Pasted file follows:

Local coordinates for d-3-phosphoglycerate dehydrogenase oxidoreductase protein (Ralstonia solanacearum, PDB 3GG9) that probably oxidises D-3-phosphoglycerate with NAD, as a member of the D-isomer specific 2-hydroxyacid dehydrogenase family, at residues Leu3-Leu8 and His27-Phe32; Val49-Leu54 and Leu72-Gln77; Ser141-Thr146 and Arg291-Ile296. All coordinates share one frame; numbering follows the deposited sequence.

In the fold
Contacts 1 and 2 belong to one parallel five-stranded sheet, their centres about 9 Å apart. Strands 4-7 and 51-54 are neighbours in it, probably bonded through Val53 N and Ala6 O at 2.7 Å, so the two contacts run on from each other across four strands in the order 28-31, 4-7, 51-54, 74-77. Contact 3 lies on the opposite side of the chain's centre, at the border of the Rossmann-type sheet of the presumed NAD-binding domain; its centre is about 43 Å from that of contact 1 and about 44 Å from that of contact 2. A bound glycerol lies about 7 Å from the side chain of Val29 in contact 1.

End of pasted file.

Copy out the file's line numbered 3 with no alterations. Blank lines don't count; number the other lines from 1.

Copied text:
Contacts 1 and 2 belong to one parallel five-stranded sheet, their centres about 9 Å apart. Strands 4-7 and 51-54 are neighbours in it, probably bonded through Val53 N and Ala6 O at 2.7 Å, so the two contacts run on from each other across four strands in the order 28-31, 4-7, 51-54, 74-77. Contact 3 lies on the opposite side of the chain's centre, at the border of the Rossmann-type sheet of the presumed NAD-binding domain; its centre is about 43 Å from that of contact 1 and about 44 Å from that of contact 2. A bound glycerol lies about 7 Å from the side chain of Val29 in contact 1.